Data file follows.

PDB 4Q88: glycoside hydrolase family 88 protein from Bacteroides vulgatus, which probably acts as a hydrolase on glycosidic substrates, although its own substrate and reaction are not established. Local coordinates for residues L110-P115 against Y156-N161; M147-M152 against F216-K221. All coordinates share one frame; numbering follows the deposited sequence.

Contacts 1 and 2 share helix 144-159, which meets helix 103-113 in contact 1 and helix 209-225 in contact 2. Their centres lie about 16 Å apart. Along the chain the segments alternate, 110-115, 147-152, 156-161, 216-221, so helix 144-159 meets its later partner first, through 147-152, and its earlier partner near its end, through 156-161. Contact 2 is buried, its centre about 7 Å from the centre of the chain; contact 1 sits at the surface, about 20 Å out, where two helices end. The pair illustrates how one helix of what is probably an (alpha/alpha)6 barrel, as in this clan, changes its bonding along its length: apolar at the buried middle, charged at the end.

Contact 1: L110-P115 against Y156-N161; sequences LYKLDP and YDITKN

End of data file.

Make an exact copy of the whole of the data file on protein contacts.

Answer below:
PDB 4Q88: glycoside hydrolase family 88 protein from Bacteroides vulgatus, which probably acts as a hydrolase on glycosidic substrates, although its own substrate and reaction are not established. Local coordinates for residues L110-P115 against Y156-N161; M147-M152 against F216-K221. All coordinates share one frame; numbering follows the deposited sequence.

Contacts 1 and 2 share helix 144-159, which meets helix 103-113 in contact 1 and helix 209-225 in contact 2. Their centres lie about 16 Å apart. Along the chain the segments alternate, 110-115, 147-152, 156-161, 216-221, so helix 144-159 meets its later partner first, through 147-152, and its earlier partner near its end, through 156-161. Contact 2 is buried, its centre about 7 Å from the centre of the chain; contact 1 sits at the surface, about 20 Å out, where two helices end. The pair illustrates how one helix of what is probably an (alpha/alpha)6 barrel, as in this clan, changes its bonding along its length: apolar at the buried middle, charged at the end.

Contact 1: L110-P115 against Y156-N161; sequences LYKLDP and YDITKN